Tuesday, August 15, 2006

The Force That Through The Green Fuse

"Amy's closed eyes looked sunken--bruised--and her skin had a soft, bloated texture, as if she had been underwater too long. . . . She hadn't opened her eyes for more than two years now, but with each visit I still hoped her smile or grasp would welcome me."

Trial consultant Calla Gentry's younger sister, Amaryllis, called Amy by everyone, was the victim of a brutal rape in the parking lot of a bar in Tucson when she was 19. What she told police and her sister about her rapist was rambling and incoherent, certainly not enough to point to a suspect: three days later, she tried to commit suicide and failed--but reduced herself to total silence.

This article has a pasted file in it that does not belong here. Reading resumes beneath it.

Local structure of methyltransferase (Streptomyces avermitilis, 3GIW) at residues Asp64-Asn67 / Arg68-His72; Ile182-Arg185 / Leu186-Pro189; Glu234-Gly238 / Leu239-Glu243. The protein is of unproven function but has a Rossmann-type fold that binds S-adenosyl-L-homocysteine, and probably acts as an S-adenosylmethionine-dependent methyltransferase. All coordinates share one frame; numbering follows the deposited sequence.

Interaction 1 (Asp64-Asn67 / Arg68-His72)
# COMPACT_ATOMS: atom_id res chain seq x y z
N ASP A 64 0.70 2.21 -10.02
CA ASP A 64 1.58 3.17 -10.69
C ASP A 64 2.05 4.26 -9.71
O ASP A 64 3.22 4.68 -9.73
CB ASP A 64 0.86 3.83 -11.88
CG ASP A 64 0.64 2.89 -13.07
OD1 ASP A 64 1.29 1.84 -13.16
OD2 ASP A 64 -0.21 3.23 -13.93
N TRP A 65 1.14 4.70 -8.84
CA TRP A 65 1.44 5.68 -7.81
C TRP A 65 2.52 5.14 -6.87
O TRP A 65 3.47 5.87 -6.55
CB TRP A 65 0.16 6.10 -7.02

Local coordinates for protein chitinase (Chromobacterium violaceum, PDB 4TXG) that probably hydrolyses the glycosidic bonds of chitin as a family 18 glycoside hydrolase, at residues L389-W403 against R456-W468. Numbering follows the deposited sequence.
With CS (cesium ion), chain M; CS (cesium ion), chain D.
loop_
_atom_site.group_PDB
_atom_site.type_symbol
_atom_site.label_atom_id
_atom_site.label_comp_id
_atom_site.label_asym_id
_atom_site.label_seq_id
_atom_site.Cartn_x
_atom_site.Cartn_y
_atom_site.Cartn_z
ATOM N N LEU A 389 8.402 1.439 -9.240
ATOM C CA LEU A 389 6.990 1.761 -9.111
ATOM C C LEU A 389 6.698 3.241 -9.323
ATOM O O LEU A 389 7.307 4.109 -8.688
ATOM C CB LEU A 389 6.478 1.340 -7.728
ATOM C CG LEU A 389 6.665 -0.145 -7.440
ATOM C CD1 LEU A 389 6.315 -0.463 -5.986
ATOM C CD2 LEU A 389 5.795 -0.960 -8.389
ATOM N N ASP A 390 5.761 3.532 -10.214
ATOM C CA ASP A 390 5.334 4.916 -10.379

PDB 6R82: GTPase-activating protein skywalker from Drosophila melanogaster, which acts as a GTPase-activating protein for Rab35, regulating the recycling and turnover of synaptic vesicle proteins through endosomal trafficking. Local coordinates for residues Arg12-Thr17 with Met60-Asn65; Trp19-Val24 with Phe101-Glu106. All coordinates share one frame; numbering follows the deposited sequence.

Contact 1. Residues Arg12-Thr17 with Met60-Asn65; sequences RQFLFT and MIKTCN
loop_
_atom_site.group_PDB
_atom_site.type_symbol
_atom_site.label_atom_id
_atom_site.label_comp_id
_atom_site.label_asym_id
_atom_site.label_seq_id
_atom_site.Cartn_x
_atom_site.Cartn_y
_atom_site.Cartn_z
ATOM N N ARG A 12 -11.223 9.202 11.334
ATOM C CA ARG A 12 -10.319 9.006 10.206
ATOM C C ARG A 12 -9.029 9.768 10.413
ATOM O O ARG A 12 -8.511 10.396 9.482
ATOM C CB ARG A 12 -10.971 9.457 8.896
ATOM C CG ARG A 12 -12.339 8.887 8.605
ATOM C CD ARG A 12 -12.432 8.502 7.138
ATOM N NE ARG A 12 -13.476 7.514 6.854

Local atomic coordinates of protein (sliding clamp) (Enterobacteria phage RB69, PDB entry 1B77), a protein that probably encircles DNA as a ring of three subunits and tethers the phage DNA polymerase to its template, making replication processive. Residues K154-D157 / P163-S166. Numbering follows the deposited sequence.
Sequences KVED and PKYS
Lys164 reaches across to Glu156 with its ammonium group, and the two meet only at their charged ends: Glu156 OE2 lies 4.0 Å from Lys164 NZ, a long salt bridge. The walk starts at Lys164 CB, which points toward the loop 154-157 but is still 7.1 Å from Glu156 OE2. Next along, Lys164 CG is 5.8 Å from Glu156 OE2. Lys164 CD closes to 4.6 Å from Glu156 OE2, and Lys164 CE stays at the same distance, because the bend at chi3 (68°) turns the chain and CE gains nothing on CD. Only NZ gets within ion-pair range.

Because of that crime, Gentry refuses to take on anything but civil cases--an arrangement that her bitchily successful female boss has so far honored. But now the firm needs to quickly back up the defense in the upcoming trial of a wealthy young man accused of rape and attempted murder. Could Gentry at least start the work, until another employee is available? Gentry, who needs her salary to pay for Amy's private care, recognizes the threat behind the request and reluctantly goes to meet the client. She immediately has a bad feeling about him, and for deeply rooted but unprovable reasons thinks he may be her sister's rapist.

This is Louise Ure's first novel, and it is full of touching and frightening surprises. The link to flowers is set up on the opening page by instructions on a garden tag ("To force amaryllis, place bulb in a cool, dark place"), and is reinforced by the ways lovely, gentle things can be so easily destroyed.